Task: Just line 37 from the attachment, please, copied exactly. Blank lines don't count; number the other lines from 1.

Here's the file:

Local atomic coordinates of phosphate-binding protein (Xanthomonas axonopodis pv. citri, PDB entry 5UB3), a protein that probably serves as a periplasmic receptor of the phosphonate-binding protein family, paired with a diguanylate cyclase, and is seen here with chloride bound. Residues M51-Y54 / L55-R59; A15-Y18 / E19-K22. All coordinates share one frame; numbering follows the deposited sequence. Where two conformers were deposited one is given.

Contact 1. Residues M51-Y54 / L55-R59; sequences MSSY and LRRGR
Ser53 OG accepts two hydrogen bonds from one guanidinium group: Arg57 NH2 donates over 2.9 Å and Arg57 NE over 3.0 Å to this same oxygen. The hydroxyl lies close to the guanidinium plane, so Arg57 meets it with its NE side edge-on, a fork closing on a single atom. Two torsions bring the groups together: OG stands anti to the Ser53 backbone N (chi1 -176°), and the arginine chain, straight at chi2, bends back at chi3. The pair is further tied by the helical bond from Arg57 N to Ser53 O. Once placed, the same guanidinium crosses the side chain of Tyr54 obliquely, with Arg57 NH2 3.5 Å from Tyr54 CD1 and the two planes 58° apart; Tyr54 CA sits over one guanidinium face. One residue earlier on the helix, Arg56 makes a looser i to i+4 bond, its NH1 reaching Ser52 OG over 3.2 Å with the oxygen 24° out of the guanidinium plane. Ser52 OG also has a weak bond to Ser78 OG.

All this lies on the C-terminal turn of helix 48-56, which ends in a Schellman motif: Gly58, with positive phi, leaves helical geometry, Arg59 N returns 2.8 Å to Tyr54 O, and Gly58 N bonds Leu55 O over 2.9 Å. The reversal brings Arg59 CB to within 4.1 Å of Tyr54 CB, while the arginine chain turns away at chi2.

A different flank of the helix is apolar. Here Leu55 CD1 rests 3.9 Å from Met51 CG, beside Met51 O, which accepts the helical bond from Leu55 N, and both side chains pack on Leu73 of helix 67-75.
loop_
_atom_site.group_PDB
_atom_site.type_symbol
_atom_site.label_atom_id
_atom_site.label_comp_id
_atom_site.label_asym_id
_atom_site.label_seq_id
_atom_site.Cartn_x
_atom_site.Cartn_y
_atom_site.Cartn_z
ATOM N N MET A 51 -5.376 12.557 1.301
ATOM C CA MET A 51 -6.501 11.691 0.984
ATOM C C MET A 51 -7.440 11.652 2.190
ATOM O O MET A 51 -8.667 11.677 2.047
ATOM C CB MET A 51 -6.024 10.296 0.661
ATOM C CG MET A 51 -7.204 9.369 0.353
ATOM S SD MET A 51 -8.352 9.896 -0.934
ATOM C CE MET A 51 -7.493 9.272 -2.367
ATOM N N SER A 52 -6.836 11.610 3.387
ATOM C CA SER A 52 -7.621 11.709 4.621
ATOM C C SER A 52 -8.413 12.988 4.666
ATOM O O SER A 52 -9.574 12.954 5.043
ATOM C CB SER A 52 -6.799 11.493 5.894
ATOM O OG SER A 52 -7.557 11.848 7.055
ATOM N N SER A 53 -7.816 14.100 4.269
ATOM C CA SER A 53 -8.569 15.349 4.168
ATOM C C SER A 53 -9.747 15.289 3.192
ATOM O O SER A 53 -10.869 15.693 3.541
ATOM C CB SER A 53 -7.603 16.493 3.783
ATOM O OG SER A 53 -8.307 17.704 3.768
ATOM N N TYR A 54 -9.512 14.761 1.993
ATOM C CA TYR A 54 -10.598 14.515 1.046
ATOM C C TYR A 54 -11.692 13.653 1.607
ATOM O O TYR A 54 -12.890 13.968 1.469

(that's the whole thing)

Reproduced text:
ATOM C CA TYR A 54 -10.598 14.515 1.046